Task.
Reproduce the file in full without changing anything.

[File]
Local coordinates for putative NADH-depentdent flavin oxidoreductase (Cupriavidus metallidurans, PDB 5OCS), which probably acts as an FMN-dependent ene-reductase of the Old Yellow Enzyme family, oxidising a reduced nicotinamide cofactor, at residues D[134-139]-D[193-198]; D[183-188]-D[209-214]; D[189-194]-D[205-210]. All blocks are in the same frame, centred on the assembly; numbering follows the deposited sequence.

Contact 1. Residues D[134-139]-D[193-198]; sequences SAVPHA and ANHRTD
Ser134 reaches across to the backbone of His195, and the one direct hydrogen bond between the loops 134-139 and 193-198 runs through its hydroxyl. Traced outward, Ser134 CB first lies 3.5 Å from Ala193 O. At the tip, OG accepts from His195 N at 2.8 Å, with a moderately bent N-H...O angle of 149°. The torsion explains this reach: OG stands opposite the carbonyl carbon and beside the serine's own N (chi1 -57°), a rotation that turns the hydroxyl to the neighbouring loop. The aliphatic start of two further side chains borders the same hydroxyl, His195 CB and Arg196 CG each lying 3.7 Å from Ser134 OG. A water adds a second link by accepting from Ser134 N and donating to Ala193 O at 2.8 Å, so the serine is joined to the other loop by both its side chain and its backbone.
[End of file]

Local coordinates for putative NADH-depentdent flavin oxidoreductase (Cupriavidus metallidurans, PDB 5OCS), which probably acts as an FMN-dependent ene-reductase of the Old Yellow Enzyme family, oxidising a reduced nicotinamide cofactor, at residues D[134-139]-D[193-198]; D[183-188]-D[209-214]; D[189-194]-D[205-210]. All blocks are in the same frame, centred on the assembly; numbering follows the deposited sequence.

Contact 1. Residues D[134-139]-D[193-198]; sequences SAVPHA and ANHRTD
Ser134 reaches across to the backbone of His195, and the one direct hydrogen bond between the loops 134-139 and 193-198 runs through its hydroxyl. Traced outward, Ser134 CB first lies 3.5 Å from Ala193 O. At the tip, OG accepts from His195 N at 2.8 Å, with a moderately bent N-H...O angle of 149°. The torsion explains this reach: OG stands opposite the carbonyl carbon and beside the serine's own N (chi1 -57°), a rotation that turns the hydroxyl to the neighbouring loop. The aliphatic start of two further side chains borders the same hydroxyl, His195 CB and Arg196 CG each lying 3.7 Å from Ser134 OG. A water adds a second link by accepting from Ser134 N and donating to Ala193 O at 2.8 Å, so the serine is joined to the other loop by both its side chain and its backbone.